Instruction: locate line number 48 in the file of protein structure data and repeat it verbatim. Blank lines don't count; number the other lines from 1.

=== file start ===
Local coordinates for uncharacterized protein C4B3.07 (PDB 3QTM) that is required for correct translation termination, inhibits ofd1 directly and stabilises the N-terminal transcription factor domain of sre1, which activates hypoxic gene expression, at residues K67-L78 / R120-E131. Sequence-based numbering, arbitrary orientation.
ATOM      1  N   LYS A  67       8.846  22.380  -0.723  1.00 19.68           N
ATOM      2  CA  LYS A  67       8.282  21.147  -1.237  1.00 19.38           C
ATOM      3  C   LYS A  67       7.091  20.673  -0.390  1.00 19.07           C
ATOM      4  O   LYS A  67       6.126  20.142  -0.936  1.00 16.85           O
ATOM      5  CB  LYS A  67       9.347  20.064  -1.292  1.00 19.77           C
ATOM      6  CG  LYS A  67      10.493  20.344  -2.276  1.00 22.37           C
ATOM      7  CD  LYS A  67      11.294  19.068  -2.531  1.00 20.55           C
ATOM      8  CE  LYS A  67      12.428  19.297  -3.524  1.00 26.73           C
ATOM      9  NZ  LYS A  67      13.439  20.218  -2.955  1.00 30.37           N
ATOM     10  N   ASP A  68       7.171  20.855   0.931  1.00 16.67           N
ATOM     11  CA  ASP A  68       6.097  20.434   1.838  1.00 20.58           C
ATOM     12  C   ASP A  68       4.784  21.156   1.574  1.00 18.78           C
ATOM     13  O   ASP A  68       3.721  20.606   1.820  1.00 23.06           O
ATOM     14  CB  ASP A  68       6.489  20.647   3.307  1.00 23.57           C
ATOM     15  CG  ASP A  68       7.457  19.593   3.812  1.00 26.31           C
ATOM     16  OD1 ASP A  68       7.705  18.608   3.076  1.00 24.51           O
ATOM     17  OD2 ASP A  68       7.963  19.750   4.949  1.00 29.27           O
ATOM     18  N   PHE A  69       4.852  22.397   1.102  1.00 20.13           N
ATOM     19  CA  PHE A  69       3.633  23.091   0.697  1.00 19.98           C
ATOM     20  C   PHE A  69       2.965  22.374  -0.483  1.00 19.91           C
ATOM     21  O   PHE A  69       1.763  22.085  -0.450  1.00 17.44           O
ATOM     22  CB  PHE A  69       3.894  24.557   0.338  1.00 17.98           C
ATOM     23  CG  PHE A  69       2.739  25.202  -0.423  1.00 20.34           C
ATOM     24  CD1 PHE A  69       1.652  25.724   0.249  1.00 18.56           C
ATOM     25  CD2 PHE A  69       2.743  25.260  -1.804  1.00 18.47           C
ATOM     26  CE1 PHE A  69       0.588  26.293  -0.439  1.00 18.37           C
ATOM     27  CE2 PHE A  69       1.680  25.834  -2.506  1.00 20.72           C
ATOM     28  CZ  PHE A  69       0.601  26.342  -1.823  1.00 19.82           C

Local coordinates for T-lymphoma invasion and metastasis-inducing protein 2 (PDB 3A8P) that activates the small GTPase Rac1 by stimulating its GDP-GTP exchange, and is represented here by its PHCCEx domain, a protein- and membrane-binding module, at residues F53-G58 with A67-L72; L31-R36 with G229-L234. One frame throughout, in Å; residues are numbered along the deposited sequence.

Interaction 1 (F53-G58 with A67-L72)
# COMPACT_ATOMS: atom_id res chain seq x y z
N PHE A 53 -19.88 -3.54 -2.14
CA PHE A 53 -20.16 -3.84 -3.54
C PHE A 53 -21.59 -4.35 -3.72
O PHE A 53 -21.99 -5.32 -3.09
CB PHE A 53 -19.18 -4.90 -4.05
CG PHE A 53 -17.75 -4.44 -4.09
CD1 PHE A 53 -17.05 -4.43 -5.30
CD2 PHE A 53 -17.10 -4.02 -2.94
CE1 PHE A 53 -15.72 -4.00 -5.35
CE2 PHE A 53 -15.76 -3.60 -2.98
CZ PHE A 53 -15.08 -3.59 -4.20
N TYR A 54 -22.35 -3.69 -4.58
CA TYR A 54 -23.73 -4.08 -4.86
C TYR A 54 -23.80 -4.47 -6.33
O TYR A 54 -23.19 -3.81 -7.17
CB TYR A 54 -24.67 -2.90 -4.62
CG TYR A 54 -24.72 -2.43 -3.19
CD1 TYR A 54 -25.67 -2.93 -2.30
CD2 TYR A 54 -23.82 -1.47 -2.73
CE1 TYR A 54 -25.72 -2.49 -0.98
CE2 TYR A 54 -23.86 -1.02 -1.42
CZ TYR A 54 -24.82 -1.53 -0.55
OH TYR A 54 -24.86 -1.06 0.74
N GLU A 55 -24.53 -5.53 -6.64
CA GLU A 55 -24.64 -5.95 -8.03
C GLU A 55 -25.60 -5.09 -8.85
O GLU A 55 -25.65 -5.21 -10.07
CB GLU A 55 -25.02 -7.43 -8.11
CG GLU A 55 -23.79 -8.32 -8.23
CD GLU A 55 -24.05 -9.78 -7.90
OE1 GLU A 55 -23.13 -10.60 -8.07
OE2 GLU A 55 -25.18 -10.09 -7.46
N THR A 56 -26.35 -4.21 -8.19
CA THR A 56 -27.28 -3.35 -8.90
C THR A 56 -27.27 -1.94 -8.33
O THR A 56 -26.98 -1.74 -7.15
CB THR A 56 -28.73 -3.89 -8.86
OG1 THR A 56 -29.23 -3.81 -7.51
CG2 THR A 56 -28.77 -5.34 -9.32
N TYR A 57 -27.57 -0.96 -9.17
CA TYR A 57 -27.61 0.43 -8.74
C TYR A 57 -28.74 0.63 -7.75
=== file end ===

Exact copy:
CB TYR A 54 -24.67 -2.90 -4.62